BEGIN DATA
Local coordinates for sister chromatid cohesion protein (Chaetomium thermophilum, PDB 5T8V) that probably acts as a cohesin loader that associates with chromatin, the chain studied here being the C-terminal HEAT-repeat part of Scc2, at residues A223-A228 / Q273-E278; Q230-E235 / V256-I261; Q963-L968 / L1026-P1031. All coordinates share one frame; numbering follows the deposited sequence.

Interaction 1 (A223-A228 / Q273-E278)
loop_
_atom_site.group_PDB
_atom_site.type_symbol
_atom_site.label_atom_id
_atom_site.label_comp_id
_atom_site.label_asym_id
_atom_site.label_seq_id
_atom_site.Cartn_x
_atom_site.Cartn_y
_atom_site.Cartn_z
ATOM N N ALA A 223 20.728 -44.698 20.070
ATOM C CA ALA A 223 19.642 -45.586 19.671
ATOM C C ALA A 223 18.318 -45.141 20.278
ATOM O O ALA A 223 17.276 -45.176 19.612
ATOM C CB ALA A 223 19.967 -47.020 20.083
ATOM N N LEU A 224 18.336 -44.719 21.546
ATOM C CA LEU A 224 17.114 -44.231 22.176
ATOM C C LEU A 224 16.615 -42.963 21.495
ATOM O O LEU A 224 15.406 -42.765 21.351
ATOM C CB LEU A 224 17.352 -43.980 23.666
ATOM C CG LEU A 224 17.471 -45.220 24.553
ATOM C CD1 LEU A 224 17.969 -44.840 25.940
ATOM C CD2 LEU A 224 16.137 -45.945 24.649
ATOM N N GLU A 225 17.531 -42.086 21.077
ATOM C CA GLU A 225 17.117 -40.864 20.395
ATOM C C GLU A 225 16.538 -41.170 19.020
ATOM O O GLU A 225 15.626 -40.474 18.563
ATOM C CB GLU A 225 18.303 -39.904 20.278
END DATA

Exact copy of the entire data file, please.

Local coordinates for sister chromatid cohesion protein (Chaetomium thermophilum, PDB 5T8V) that probably acts as a cohesin loader that associates with chromatin, the chain studied here being the C-terminal HEAT-repeat part of Scc2, at residues A223-A228 / Q273-E278; Q230-E235 / V256-I261; Q963-L968 / L1026-P1031. All coordinates share one frame; numbering follows the deposited sequence.

Interaction 1 (A223-A228 / Q273-E278)
loop_
_atom_site.group_PDB
_atom_site.type_symbol
_atom_site.label_atom_id
_atom_site.label_comp_id
_atom_site.label_asym_id
_atom_site.label_seq_id
_atom_site.Cartn_x
_atom_site.Cartn_y
_atom_site.Cartn_z
ATOM N N ALA A 223 20.728 -44.698 20.070
ATOM C CA ALA A 223 19.642 -45.586 19.671
ATOM C C ALA A 223 18.318 -45.141 20.278
ATOM O O ALA A 223 17.276 -45.176 19.612
ATOM C CB ALA A 223 19.967 -47.020 20.083
ATOM N N LEU A 224 18.336 -44.719 21.546
ATOM C CA LEU A 224 17.114 -44.231 22.176
ATOM C C LEU A 224 16.615 -42.963 21.495
ATOM O O LEU A 224 15.406 -42.765 21.351
ATOM C CB LEU A 224 17.352 -43.980 23.666
ATOM C CG LEU A 224 17.471 -45.220 24.553
ATOM C CD1 LEU A 224 17.969 -44.840 25.940
ATOM C CD2 LEU A 224 16.137 -45.945 24.649
ATOM N N GLU A 225 17.531 -42.086 21.077
ATOM C CA GLU A 225 17.117 -40.864 20.395
ATOM C C GLU A 225 16.538 -41.170 19.020
ATOM O O GLU A 225 15.626 -40.474 18.563
ATOM C CB GLU A 225 18.303 -39.904 20.278